Dr. Irvin Stein, former professor of orthopaedic surgery at the School of Medicine died of congestive heart failure at Johns Hopkins Hospital, on February 3 at the age of 93. He was born in Fayetteville, NC in 1906, and enrolled in the University of North Carolina at the age 15. He received his medical training at Jefferson Medical College in Philadelphia, and did his intern and resident training at Johns Hopkins University Medical Center and Penn.
After graduating from the University of North Carolina and Thomas Jefferson Medical College, Dr. Stein served as an orthopaedic resident at the University between 1932 and 1933. For the next five decades starting in 1934, Dr. Stein devoted himself to teaching orthopaedic surgery to many generations of medical students and orthopaedic residents at Penn as a clinical professor and, more recently, as emeritus professor.
"In his term as professor on the orthopaedic staff at the University, he was an inspiration to the students, residents, and staff associated with him, always seeking to delve deeply into the basis for clinical disability," according to the University of Pennsylvania Orthopedic Journal. He also represented the Department of Orthopaedics at the Philadelphia General Hospital, and he was the primary author of a textbook, Living Bone in Health and Disease, published in 1955, on bone metabolism and physiology, which was widely read internationally.
His latest involvement--the Irvin and Dorothy Stein Visiting Professorship--will maintain his legacy of teaching future medical students, residents, and faculty. This generous gift to the Orthopaedic Department, which will fund future visiting lectureships by leading orthopaedic surgeons, is just one of many contributions that Dr. Stein has made to the Orthopaedic Department throughout his long and distinguished career.
He also served as the Chairman of the Department of orthopaedic surgery at Albert Einstein Medical Center from 1962 to 1972.
He is survived by his wife, Bunny Levy Hutzler; daughters Jane Finerman, Margery Schab, and Kathy Sachs; 10 grandchildren; and 10 great-grandchildren. Contributions may be made to the University of Pennsylvania.
Almanac has recently been notified of the death of Robert Morrison Ferrell, former director of Purchasing at Penn. Mr. Ferrell passed away on October 4, 1999, at the age of 81 after an almost year-long battle with spinal cancer.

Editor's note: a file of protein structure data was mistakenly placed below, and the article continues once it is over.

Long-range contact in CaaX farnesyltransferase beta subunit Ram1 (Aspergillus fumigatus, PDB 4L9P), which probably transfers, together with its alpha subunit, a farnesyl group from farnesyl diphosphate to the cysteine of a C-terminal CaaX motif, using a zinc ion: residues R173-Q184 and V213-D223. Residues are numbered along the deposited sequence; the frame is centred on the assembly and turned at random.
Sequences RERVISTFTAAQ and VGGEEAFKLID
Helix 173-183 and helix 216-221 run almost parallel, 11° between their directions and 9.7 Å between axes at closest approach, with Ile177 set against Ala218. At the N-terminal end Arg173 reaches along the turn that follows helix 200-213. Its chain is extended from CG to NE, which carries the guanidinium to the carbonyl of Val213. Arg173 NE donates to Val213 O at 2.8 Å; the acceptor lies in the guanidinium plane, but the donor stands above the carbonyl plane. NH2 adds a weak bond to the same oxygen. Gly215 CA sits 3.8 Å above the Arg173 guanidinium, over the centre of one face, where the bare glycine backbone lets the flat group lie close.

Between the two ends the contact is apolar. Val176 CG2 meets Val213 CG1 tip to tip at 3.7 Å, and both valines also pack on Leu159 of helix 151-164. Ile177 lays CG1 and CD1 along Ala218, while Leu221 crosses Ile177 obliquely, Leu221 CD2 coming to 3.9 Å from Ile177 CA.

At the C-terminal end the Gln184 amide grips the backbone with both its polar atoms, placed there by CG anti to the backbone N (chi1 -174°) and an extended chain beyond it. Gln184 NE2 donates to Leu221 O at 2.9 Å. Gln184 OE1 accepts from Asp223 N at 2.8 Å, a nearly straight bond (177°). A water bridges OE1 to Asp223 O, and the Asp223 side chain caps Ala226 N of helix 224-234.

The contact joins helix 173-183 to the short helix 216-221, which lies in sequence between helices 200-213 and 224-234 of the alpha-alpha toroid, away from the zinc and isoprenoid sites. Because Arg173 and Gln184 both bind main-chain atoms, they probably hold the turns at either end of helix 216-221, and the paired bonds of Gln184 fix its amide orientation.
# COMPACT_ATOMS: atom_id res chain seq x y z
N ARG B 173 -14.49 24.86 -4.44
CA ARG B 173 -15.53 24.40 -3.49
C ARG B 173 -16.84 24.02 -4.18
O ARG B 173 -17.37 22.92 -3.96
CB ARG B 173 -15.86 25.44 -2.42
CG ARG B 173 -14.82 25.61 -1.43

He was born in Zanesville, Ohio and attended Ohio Wesleyan University where he was a scholar/athlete and a member of Phi Delta Theta Fraternity. He had been a Col. in the U.S. Army, a career Quartermaster Officer and veteran of WWII and the Korean War. Following twenty-seven years of Army service, he was director of Purchasing at Penn from 1969 to 1984.
He is survived by his wife, Catherine Smith Ferrell; three sons, Thomas, Stephen and Richard; six grandchildren; a sister Marjory; and a brother, Richard Ferrell.
At presstime, Almanac learned of the death of Dr. Martin T. Orne, professor emeritus of psychiatry, who died February 11 of cancer at the age of 72. A memorial service will be held at 1:30 p.m. tomorrow at West Laurel Hill Chapel, Belmont Avenue, Bala Cynwyd. An obituary is planned for next week.
Dr. John R. Williamson, professor of biochemistry and biophysics died on February 3 at the age of 66.
A graduate of Oxford University with both a B.A. (1956) and an M.A. (1959) in biochemistry/pharmacology, Dr. Williamson also received his D.Phil. there, doing doctoral research with Dr. R.B. Fisher. Following a post doctoral fellowship at Oxford with Sir Hans Krebs, he joined the Baker Clinic Research Lab at Harvard Medical School as a research fellow with Drs. Albert Reinold and G.F. Cahill. In 1963, Dr. Williamson was recruited by Dr. Britton Chance to the Johnson Research Foundation here as a research associate. He was appointed assistant professor of biochemistry and biophysics in 1965 and became a full professor in 1975.
Dr. Williamson published over 300 articles in scientific journals. His early research made a range of discoveries and key descriptions of cellular bioenergetics and regulation of intermediary metabolism and later he focussed on molecular mechanisms of hormanal signal transduction.
Dr. Williamson served as chair of the biochemistry graduate group from 1993 to 1997. He served on a number of editorial boards of scientific journals, including the Journal of Biological Chemistry and Biochimica Biophysica Acta. He was a member of the Biochemical Society of the United Kingdom and the New York Academy of Science.
Dr. Williamson is survived by his wife, Diana; three sons, Michael, Robert and Alexander; and two grandchildren. A memorial service is planned by the family for the spring.
Almanac, Vol. 46, No. 21, February 15, 2000